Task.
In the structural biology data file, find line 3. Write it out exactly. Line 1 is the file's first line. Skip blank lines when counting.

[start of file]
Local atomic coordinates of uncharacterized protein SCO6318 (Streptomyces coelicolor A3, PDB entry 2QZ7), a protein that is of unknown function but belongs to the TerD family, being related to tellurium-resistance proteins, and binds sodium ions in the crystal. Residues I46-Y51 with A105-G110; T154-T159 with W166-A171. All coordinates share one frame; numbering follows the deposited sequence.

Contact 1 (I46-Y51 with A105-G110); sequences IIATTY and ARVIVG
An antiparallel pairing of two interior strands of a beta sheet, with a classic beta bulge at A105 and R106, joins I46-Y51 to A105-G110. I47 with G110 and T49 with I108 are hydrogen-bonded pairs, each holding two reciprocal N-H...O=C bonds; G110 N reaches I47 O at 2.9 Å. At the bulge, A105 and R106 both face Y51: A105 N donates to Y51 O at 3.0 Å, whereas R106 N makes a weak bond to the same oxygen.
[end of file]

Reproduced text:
An antiparallel pairing of two interior strands of a beta sheet, with a classic beta bulge at A105 and R106, joins I46-Y51 to A105-G110. I47 with G110 and T49 with I108 are hydrogen-bonded pairs, each holding two reciprocal N-H...O=C bonds; G110 N reaches I47 O at 2.9 Å. At the bulge, A105 and R106 both face Y51: A105 N donates to Y51 O at 3.0 Å, whereas R106 N makes a weak bond to the same oxygen.